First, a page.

Homework – Week #8 – Thursday, Feb. 27th

Project #3.F Design final cut (continued).

1) This is your last chance to color-correct your images and fine-tune your layout.

2) Commit to a final design.

3) Make sure, once again, that there aren’t any mistakes (color, grammar, resolution).

4) Export a low resolution PDF of your book and upload on the class website.

Homework – Week #8 – Tuesday, Feb. 25th

Project #3.F. Design final cut (continued).

1) Consolidate your choice of photographs, papers, fonts, book title and layout. Don’t forget to add a colophon.

2) Double-check the resolution of all the images you use, make sure they are suitable for printing (i.e., 300dpi). Double-check your syntax and grammar.

3) In addition, print what you consider to be the most successful spreads (5 max, letter-sized). Export a low resolution PDF of your most successful spreads and upload it on the class website.


Homework – Week #7 – Thursday Feb. 20th

Project #3.F. Design final cut (continued).

1) This is your last occasion to crop, color correct and sharpen your images or change the layout of your book.

2) Double-check the resolution of all the images you use, make sure it is suitable for printing (i.e., 300dpi).

3) Don’t forget to add a colophon.

4) Commit to a final selection of papers.

5) In addition, print what you consider to be the most successful spreads.

6) Export a low resolution PDF of your most successful spreads. Present the result to the next class.

Homework – Week #7 – Tuesday Feb. 18th

Project #3.E. Design final cut

1) Commit to a final sequence of pictures, text and other visual material. Remember, a total of 25-35 images is needed.

2) Bring this sequence into a flat plan. Observe how meaning is created and conveyed as you go through the pages.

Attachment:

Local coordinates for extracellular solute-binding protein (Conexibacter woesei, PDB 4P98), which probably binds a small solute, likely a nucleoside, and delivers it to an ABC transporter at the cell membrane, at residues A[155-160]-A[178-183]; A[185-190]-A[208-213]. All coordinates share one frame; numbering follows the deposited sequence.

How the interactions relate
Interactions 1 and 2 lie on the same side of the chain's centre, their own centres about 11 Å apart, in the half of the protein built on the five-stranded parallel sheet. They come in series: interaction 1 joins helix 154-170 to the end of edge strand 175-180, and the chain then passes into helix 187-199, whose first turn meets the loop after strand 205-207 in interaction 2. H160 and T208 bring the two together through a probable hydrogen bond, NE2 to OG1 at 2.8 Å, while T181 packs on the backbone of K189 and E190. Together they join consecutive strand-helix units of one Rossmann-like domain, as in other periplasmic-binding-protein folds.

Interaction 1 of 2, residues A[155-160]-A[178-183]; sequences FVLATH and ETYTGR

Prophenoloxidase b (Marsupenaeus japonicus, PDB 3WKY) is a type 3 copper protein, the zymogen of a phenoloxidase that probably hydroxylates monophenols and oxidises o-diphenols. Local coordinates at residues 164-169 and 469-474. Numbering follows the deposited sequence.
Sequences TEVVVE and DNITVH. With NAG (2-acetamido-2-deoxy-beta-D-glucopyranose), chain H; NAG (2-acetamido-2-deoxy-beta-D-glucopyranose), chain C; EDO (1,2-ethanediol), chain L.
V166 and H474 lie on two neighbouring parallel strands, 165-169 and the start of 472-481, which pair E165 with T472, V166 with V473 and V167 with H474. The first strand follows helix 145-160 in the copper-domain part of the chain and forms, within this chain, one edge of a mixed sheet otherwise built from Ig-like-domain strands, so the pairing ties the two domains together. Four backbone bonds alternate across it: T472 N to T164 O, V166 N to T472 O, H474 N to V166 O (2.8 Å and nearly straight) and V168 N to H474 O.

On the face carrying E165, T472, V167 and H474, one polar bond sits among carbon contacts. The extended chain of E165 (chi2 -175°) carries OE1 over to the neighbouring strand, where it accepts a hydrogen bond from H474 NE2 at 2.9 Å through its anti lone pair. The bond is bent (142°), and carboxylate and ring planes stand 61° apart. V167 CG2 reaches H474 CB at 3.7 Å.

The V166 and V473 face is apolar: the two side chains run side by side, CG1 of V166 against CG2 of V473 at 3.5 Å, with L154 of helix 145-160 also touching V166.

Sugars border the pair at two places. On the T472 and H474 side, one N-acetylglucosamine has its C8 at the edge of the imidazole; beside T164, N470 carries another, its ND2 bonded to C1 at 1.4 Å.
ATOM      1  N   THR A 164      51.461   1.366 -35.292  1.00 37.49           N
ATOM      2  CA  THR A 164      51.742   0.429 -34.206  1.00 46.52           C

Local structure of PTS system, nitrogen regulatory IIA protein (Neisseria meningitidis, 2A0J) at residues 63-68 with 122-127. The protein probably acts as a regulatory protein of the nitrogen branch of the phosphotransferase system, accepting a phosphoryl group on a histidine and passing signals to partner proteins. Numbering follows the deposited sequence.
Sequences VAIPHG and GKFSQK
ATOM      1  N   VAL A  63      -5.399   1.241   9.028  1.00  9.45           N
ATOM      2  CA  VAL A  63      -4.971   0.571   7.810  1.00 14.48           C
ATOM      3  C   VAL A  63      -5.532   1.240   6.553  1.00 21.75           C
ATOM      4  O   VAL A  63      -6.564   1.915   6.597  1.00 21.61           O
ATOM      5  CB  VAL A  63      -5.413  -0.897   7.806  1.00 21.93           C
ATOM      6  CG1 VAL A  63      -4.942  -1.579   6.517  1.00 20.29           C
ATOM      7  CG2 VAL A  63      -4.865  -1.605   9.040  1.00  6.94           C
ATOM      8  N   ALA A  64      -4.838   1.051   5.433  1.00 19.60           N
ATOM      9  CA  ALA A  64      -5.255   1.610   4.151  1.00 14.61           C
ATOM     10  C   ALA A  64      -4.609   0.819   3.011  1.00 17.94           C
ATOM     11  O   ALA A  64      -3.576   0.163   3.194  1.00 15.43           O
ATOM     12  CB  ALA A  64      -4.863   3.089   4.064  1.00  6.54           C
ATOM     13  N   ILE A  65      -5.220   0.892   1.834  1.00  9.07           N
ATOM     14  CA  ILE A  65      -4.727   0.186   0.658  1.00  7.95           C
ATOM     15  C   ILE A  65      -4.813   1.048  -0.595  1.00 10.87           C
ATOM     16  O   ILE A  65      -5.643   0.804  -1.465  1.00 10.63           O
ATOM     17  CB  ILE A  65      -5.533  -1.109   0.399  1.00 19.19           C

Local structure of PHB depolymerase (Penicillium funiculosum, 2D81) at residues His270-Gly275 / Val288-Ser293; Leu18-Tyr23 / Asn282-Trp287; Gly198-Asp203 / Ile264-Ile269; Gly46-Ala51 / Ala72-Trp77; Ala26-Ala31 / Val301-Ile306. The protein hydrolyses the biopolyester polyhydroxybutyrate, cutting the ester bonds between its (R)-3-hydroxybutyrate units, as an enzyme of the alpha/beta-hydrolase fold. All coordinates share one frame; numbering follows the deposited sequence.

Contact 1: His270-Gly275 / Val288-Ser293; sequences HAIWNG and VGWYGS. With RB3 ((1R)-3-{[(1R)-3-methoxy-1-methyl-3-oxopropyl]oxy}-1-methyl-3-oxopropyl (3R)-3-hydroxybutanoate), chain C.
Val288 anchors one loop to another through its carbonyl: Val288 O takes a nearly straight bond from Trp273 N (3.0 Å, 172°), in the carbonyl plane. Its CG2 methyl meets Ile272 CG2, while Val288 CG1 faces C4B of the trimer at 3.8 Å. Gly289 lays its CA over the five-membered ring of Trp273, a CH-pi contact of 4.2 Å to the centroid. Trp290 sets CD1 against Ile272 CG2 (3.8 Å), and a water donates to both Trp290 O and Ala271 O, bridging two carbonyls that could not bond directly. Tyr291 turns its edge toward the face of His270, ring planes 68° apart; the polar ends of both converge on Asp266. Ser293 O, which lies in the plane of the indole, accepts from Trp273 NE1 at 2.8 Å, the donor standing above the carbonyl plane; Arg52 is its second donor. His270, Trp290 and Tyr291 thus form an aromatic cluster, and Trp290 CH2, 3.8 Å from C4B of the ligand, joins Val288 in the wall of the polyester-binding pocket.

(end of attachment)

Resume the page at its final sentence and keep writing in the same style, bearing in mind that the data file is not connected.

3) Print the flat plan (letter-sized, 2-sided if necessary) and upload a low resolution pdf on the class website.

Homework – Week #6 – Thursday Feb. 13th

Project #3.C. Book design ideation

1) From the organic–yet curated–set you assembled in Project #3.B, pick a color palette, get a rather firm idea of the book format (i.e., vertical, horizontal, rectangular, squarish, etc.) and compose a suitable font set. If you wish to use multiple types of papers, pick a couple now but make sure they are compatible with the printers you are going to use.

2) Get inspired by contemporary photobooks and their layout. Research publishers such as Aperture (American), MACK (British) and Steidl (German). Create a PDF on your favorite design software to captures your early design directions and upload the PDF on the class website prior to Thursday class.

3) For each group of design items (i.e., color palette, format, fonts, papers) justify (i) how you came to make your creative decisions, (ii) how they relate to, inform and complement your pictures and, lastly, (iii) how they serve your project by complementing the meaning of your photographs. Include your answers in the aforementioned PDF.

Homework – Week #6 – Tuesday Feb. 11th

Project #3.B, looking for moods, patterns and relationships

1) Create a playful and creative dialogue between description and explanation with your own pictures and the visual elements you’ve been gathering thus far. To do so, curate a preliminary selection of your strongest pictures and visual material (references, graphs, statistics, historic depictions) that relate to your pictures, to your site and to the course focus. A total of 30-35 elements (text and image) maximum is a reasonable goal.

2) Within this organic set of images, start looking for patterns, moods and relationships.

3) Print them in advance all and “let it sit” for a while, in other words, let the content you printed speak to you. Observe how two pictures create a third “something”. Observe, too, how two pictures bounce off each other and create meaning.

4) In preparation of Project #3.C, ask yourself: what tone do the pictures set?

5) Bring the printed material to the class. Create a contact sheet of your preliminary selection and upload the result on the class website.

6) Students working on texts no. 7 and 8 of the course reader, prepare presenting next Thursday.

Homework – Week #5 – Thursday Feb. 6th

Homework:

1) Following your mantra, return to your site and shoot more pictures.

2) About Petrochemical America: Research when Richard Misrach produced the photographs and how he produced them. Reproductions will be uploaded on the class website (for educational purposes only).

3) Study Kate Orff’s reworks. We will purposefully call them “extensions”. Reproductions will be uploaded on the class website (for educational purposes only).

4) Compare the rich semiotic content of Misrach’s photographs and the whole host of untold stories that percolates in Orff’s designs.